Hammer, Meet Nail
The gap between the football programs at Virginia and Virginia Tech was made obvious again on Saturday, on and off the field. The Hokies won their seventh straight in the series and 11th in the last 12 in typical dominating fashion, 37-7.
“They are the measuring stick right now. You are humbled by the fact that that’s where you’ve gotta go. That’s what I aspire to be, our program to be. A team that win games and consistently competes for championships,” said UVa. coach Mike London, whose team finished its first season with him at the helm with a 4-8 record overall and a 1-7 mark in Atlantic Coast Conference play.
Which is pretty much what those in the know had expected from the Cavs heading into the 2010 season, given how little London had to work with.
In the other locker room, Tech coach Frank Beamer was singing the praises of his bunch, which reached the 10-win mark for the seventh consecutive season.
“We were at a point where we were just trying to win the next game. But it makes a statement about these players and this coaching staff. We had good players. We just had two tough losses. Some teams would have taken it to the house. But this team didn’t. They supported each other. We have a tight-knit group here. So far, it’s been quite a year. The two losses make you appreciate these 10 wins even more. I’m proud of these guys,” said Beamer, whose regular-season ACC sweep had been projected by the cognoscenti, but came after a pair of losses to open the 2010 season that included an improbable 21-16 loss to James Madison at home on Sept. 11.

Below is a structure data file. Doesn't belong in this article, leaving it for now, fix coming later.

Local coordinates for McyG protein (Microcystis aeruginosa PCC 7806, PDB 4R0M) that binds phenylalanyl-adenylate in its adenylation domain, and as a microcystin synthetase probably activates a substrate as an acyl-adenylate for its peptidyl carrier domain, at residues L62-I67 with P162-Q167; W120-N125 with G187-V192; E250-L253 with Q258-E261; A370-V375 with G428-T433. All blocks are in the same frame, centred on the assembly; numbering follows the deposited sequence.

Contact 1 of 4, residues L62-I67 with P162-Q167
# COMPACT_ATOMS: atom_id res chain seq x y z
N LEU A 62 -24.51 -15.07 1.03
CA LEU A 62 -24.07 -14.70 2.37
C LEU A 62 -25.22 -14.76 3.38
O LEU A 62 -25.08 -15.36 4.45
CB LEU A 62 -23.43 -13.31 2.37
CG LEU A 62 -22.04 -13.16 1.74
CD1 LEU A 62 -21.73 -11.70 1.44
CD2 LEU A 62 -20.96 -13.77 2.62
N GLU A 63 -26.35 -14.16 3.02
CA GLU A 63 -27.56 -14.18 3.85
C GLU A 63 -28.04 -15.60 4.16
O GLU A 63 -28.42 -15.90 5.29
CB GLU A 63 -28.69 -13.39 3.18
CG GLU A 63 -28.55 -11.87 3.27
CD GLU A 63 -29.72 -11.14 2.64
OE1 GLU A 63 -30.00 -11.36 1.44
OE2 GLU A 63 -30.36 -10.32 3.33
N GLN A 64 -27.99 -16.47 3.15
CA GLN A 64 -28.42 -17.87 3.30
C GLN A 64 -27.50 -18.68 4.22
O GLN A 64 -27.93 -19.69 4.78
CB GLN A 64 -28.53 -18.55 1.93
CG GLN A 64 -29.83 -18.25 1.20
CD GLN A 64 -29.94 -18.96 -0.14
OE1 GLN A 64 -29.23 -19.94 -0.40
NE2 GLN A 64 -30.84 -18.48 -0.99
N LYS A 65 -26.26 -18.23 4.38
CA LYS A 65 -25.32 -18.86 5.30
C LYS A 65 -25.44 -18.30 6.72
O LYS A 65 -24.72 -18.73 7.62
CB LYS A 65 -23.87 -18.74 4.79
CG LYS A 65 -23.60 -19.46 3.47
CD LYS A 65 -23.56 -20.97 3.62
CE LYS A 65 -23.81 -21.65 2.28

The talent gap on the field is a big part of the reason that Virginia Tech has dominated the series with Virginia in recent years, to the point that it can hardly be called a rivalry at this point, any more than the relationship between a hammer and a nail can be referred to as a rivalry.
Just as important: how the teams respond to adversity.
“With our offense, when its third down, there is no doubt that we should get the first down. Our players are big enough, tough enough and physical enough. It’s disappointing that we didn’t do it,” Virginia offensive coordinator Bill Lazor said of the back-to-back plays inside the Virginia Tech 15 late in the first half where UVa. failed to convert a third-and-one and fourth-and-one and turned the ball over to Tech on downs.
The Hokies, up 14-0 at the time, drove down to the Virginia 23 and scored just before halftime with a Chris Hazley 40-yard field goal that made it 17-0 at the break.
Virginia Tech (10-2, 8-0 ACC) needed just 50 yards of offense to score its two first-half touchdowns – converting a Marc Verica interception into a five-yard TD run by Ryan Williams and then driving 45 yards in three plays following a failed fake-punt to score on a Tyrod Taylor-to-David Wilson 20-yard pass.
Tech was more its usual dominant self in the second half, extending the lead to 37-0 on scoring runs by Williams, Darren Evans and Wilson before Virginia got its only score of the day with 2:59 to go in the fourth on an 11-yard TD pass from third-string quarterback Ross Metheny to senior tailback Keith Payne.
The Hokies still have plenty of business to attend to – an ACC Championship Game appearance next Saturday, then a bowl game. For Virginia, it’s already 2011.
“I’ll be working tirelessly to attract the type of young man that can help us win on the field,” London said.
The injection of a dose of we think we can, we think we can, we think we can into the chemistry in Bryant Hall couldn’t hurt things to that end.
Story by Chris Graham. Chris can be reached at firstname.lastname@example.org.